First, it seems that Judge Petrén's addition to the Convention was based on the draft of a planned law in Sweden called the National Alien Act, which went into effect in 1954. The National Alien Act was, in turn, based on the existing Swedish practice of protecting aliens who were members of a PSG, though Swedish law from the 1950s apparently does not define PSG. To the extent that the modern-day Swedish Alien Act is instructive, it seems clear that sexual orientation and gender were not consider particular social groups. The modern law offers protection to people in a PSG, homosexuals, and people who face persecution on account of gender. As one commentator observed, it would be superfluous to separately list PSG, sexual orientation, and gender, if sexual orientation and gender were considered PSGs.

I could not find a copy of the old Swedish law (upon which the Convention definition of PSG was purportedly based), but it would be very surprising—even for a forward-thinking country like Sweden—if the 1950s law separately protected people based on gender and (especially) sexual orientation. My guess is that the Swedish law listed PSG as a protected category, but left the term undefined. Of course, this does not mean that PSG was meant to encompass sexual minorities and women under Swedish law or under the Convention definition. The Dead White Men who created the Convention may have been progressive for their time (though there are arguments that they were not), but it seems more than unlikely that the idea of specifically protecting gays and women was even on their radar. At least I could find no evidence in the historic record to support such a notion.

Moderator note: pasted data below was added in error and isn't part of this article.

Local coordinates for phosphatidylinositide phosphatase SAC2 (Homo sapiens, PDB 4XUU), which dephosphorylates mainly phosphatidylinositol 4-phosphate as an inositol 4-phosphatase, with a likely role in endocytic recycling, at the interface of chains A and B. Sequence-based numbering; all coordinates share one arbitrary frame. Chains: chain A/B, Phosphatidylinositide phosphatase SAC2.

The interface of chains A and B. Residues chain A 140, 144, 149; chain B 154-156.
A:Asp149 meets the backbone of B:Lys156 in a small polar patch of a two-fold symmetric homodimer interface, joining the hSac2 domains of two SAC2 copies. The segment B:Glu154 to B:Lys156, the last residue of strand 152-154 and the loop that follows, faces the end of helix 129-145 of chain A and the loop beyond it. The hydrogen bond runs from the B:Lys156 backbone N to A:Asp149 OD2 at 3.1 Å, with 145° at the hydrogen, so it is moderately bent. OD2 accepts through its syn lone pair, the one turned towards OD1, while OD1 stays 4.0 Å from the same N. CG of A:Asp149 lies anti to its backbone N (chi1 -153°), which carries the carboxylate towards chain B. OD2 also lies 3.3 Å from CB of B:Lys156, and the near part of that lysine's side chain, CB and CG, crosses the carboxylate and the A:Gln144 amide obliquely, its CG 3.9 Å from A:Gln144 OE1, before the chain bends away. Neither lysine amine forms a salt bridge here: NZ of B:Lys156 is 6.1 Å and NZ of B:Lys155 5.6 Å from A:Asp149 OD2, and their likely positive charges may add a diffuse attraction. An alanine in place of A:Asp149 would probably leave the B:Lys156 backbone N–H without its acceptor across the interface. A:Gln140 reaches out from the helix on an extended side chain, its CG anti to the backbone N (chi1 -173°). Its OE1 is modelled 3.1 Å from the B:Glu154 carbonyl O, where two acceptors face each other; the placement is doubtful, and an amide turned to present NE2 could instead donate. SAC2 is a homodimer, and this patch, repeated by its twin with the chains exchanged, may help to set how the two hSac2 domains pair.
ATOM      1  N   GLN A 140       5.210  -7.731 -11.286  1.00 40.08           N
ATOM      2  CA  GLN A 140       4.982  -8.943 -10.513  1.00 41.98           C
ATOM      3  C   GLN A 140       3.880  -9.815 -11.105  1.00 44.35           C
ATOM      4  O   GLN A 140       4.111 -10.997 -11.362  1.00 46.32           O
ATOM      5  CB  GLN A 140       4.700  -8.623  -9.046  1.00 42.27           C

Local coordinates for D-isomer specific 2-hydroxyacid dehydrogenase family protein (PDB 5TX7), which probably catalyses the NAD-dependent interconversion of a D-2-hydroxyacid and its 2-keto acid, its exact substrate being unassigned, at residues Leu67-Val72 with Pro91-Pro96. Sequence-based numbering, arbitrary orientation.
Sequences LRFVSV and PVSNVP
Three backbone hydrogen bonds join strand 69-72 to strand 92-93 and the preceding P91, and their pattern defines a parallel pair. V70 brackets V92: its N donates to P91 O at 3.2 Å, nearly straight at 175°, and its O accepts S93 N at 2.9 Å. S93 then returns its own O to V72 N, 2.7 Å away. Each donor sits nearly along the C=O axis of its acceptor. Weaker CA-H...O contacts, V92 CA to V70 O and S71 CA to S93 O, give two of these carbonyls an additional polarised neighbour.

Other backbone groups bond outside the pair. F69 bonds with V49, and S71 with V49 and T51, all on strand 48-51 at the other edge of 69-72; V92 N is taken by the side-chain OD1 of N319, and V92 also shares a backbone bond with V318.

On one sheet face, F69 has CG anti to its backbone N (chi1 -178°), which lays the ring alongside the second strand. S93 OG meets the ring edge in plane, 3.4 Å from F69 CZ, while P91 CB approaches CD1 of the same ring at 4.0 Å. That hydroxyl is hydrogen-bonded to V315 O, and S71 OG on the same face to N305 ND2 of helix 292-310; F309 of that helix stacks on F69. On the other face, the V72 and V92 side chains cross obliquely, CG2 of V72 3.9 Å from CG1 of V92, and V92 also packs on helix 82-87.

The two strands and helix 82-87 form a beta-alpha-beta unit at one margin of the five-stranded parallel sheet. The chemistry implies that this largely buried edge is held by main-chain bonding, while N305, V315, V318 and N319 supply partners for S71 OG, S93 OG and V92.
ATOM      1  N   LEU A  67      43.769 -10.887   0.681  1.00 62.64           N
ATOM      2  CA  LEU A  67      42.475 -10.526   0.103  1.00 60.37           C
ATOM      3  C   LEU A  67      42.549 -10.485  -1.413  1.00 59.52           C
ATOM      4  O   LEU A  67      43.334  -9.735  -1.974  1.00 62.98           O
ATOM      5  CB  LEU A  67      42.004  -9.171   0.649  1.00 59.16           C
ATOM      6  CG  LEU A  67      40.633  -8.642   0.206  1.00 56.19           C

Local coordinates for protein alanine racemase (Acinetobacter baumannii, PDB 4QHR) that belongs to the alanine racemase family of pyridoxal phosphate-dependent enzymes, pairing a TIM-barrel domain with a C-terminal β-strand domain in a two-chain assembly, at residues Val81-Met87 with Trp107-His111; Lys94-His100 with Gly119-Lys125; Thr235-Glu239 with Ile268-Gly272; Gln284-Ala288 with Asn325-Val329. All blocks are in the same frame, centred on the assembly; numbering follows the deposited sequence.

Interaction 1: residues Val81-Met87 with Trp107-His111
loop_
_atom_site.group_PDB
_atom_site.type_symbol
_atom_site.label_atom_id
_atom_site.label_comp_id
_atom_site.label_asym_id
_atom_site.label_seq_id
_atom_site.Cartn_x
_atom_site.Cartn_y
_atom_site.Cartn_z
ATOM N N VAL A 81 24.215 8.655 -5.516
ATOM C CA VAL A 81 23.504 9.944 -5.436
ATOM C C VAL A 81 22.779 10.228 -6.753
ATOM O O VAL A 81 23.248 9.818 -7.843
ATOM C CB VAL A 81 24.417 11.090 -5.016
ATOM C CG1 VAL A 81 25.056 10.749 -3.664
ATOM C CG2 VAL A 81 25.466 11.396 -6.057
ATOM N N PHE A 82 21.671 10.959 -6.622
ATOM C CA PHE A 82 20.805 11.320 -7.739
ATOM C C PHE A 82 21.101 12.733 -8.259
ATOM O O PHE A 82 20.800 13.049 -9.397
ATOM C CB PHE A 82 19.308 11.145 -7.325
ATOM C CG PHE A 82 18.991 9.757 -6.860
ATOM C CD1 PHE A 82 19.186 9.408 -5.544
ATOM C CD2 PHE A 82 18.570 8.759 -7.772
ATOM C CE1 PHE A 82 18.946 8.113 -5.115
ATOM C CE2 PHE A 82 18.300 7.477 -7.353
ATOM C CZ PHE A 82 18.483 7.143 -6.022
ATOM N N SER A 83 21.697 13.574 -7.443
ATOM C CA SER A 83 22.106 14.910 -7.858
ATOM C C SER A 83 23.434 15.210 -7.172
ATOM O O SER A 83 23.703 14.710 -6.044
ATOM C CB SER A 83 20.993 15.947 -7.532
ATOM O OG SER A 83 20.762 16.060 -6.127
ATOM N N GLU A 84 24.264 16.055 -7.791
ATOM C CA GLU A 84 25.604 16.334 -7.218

A second question is what Judge Petrén understood the term PSG to mean. I am not sure whether his understanding is relevant to anything other than historical curiosity, but it seems almost certain that he had no intention of dramatically (or even modestly) expanding the protected categories. Rather, PSG was meant as a safety net to catch people who did not easily fit into the other categories--people like aristocrats and linguistic minorities, to name a few. Indeed, Judge Petrén's comments indicate a realist, as well as an idealist. After noting that Sweden was a country of asylum in the past, he states, “but the fact must be taken into account that its capacity for absorbing large numbers [of refugees] was limited and that, particularly in the present serious state of world affairs [post-WWII], considerations of national security must play a certain part.” This does not necessarily sound like someone who wanted to greatly expand the classes of people covered by the refugee definition.

To a large degree, of course, all this is academic. The goings-on in 1951 are a long way from our reality today. Perhaps an Originalist—like a Justice Scalia—might parse Judge Petrén’s words and look back to post-War Swedish law to suss out some meaning that informs our definition of PSG today. However, given that the Convention and mid-20th Century Swedish law are pretty removed from currently U.S. asylum law, the Originalist inquiry seems like a stretch.

Moreover, laws and norms change over time. The vagaries of the past are fodder for debate today. To me, such debates are healthy and—hopefully—lead us in the direction of Justice. Although Judge Petrén probably had no intention of altering the refugee definition so dramatically, he certainly planted the seed that led to protection for many thousands of people. Intended or not, that is his extraordinary legacy.

Special thanks to Ali and Behnam for their help with this article.

Originally posted on the Asylumist: www.Asylumist.com.